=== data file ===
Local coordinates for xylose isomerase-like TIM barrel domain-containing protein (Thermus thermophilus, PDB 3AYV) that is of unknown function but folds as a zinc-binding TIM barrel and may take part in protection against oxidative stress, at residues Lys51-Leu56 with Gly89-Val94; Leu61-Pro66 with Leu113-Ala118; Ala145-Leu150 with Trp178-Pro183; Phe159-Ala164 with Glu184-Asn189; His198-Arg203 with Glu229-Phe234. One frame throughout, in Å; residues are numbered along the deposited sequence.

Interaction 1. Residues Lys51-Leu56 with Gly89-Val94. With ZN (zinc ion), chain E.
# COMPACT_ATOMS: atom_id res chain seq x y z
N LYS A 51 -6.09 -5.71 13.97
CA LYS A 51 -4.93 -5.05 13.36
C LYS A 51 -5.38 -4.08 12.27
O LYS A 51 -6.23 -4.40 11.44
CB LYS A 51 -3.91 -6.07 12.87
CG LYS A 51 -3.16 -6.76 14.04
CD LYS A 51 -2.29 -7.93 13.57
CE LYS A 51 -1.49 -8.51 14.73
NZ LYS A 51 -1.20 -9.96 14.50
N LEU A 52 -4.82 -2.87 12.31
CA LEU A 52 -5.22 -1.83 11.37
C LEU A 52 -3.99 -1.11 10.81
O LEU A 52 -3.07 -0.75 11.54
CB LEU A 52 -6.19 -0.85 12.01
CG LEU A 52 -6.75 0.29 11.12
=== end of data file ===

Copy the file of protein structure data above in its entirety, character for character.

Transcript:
Local coordinates for xylose isomerase-like TIM barrel domain-containing protein (Thermus thermophilus, PDB 3AYV) that is of unknown function but folds as a zinc-binding TIM barrel and may take part in protection against oxidative stress, at residues Lys51-Leu56 with Gly89-Val94; Leu61-Pro66 with Leu113-Ala118; Ala145-Leu150 with Trp178-Pro183; Phe159-Ala164 with Glu184-Asn189; His198-Arg203 with Glu229-Phe234. One frame throughout, in Å; residues are numbered along the deposited sequence.

Interaction 1. Residues Lys51-Leu56 with Gly89-Val94. With ZN (zinc ion), chain E.
# COMPACT_ATOMS: atom_id res chain seq x y z
N LYS A 51 -6.09 -5.71 13.97
CA LYS A 51 -4.93 -5.05 13.36
C LYS A 51 -5.38 -4.08 12.27
O LYS A 51 -6.23 -4.40 11.44
CB LYS A 51 -3.91 -6.07 12.87
CG LYS A 51 -3.16 -6.76 14.04
CD LYS A 51 -2.29 -7.93 13.57
CE LYS A 51 -1.49 -8.51 14.73
NZ LYS A 51 -1.20 -9.96 14.50
N LEU A 52 -4.82 -2.87 12.31
CA LEU A 52 -5.22 -1.83 11.37
C LEU A 52 -3.99 -1.11 10.81
O LEU A 52 -3.07 -0.75 11.54
CB LEU A 52 -6.19 -0.85 12.01
CG LEU A 52 -6.75 0.29 11.12